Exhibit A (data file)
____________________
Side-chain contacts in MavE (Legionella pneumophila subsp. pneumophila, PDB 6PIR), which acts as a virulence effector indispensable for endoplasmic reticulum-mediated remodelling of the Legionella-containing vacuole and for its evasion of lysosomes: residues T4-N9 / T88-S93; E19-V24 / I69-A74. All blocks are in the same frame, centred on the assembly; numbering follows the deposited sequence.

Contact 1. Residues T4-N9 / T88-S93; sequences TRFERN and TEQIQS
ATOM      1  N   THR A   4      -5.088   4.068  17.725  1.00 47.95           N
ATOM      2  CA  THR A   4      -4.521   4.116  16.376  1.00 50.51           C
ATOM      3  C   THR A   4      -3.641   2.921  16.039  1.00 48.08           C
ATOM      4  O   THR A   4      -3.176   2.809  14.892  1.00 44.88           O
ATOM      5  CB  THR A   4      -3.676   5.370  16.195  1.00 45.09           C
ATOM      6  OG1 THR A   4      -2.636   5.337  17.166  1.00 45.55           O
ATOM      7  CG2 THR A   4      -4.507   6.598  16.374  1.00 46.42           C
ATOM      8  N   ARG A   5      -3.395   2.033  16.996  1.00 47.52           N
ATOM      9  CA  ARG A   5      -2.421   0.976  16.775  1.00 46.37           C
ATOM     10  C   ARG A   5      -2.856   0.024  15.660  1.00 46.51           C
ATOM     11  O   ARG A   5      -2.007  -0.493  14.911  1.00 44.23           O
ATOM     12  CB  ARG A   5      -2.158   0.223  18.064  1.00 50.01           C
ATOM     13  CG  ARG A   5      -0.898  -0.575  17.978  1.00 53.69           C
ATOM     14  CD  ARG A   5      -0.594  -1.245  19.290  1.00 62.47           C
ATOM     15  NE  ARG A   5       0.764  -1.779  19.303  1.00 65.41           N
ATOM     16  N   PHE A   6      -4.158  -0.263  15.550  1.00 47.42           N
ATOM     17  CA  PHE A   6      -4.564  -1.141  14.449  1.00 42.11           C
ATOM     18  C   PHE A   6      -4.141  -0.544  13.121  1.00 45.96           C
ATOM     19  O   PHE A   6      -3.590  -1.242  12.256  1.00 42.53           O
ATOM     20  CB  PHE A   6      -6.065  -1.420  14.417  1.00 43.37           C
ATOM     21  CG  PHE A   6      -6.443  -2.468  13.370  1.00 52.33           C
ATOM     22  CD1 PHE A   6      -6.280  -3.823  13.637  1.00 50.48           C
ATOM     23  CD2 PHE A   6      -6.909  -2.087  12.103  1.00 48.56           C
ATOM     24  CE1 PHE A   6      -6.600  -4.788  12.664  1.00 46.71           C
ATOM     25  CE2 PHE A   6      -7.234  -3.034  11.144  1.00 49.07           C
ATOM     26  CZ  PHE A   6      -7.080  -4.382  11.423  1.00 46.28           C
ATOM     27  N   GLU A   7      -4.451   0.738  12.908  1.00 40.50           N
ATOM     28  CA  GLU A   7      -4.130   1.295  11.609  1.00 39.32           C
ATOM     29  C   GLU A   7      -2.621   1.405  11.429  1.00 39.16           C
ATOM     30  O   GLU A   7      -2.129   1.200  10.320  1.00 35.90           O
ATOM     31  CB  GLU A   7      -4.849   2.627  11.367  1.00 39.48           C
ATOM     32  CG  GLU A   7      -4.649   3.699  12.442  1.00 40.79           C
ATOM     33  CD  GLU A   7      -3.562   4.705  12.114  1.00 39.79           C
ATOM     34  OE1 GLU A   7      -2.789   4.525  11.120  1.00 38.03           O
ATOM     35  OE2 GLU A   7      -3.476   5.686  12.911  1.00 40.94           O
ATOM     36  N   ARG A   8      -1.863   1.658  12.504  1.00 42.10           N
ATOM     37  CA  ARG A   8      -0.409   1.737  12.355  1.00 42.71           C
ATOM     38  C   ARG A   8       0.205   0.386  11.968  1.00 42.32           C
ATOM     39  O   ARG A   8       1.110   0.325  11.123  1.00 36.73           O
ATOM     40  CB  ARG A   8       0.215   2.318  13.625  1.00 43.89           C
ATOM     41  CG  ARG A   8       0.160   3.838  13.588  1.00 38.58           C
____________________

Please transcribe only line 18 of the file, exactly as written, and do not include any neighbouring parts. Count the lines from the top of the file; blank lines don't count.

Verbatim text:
ATOM     16  N   PHE A   6      -4.158  -0.263  15.550  1.00 47.42           N